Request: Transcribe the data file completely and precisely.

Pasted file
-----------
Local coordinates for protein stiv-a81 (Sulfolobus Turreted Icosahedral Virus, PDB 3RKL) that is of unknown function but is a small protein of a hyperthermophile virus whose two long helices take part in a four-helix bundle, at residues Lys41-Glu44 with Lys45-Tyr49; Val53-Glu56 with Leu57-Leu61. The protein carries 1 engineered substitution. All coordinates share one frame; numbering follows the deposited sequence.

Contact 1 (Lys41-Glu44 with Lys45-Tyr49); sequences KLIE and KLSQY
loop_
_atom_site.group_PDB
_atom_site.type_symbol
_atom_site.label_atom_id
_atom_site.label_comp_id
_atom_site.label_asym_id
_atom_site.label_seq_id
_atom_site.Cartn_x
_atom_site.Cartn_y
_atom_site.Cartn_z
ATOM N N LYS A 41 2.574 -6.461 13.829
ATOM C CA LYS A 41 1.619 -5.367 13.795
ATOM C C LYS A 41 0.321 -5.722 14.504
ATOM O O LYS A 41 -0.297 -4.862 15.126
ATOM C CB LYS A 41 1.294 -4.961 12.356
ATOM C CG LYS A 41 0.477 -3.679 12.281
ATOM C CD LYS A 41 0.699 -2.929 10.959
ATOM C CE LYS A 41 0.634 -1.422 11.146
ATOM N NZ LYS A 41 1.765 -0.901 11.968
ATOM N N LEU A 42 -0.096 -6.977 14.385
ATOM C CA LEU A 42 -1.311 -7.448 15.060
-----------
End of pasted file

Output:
Local coordinates for protein stiv-a81 (Sulfolobus Turreted Icosahedral Virus, PDB 3RKL) that is of unknown function but is a small protein of a hyperthermophile virus whose two long helices take part in a four-helix bundle, at residues Lys41-Glu44 with Lys45-Tyr49; Val53-Glu56 with Leu57-Leu61. The protein carries 1 engineered substitution. All coordinates share one frame; numbering follows the deposited sequence.

Contact 1 (Lys41-Glu44 with Lys45-Tyr49); sequences KLIE and KLSQY
loop_
_atom_site.group_PDB
_atom_site.type_symbol
_atom_site.label_atom_id
_atom_site.label_comp_id
_atom_site.label_asym_id
_atom_site.label_seq_id
_atom_site.Cartn_x
_atom_site.Cartn_y
_atom_site.Cartn_z
ATOM N N LYS A 41 2.574 -6.461 13.829
ATOM C CA LYS A 41 1.619 -5.367 13.795
ATOM C C LYS A 41 0.321 -5.722 14.504
ATOM O O LYS A 41 -0.297 -4.862 15.126
ATOM C CB LYS A 41 1.294 -4.961 12.356
ATOM C CG LYS A 41 0.477 -3.679 12.281
ATOM C CD LYS A 41 0.699 -2.929 10.959
ATOM C CE LYS A 41 0.634 -1.422 11.146
ATOM N NZ LYS A 41 1.765 -0.901 11.968
ATOM N N LEU A 42 -0.096 -6.977 14.385
ATOM C CA LEU A 42 -1.311 -7.448 15.060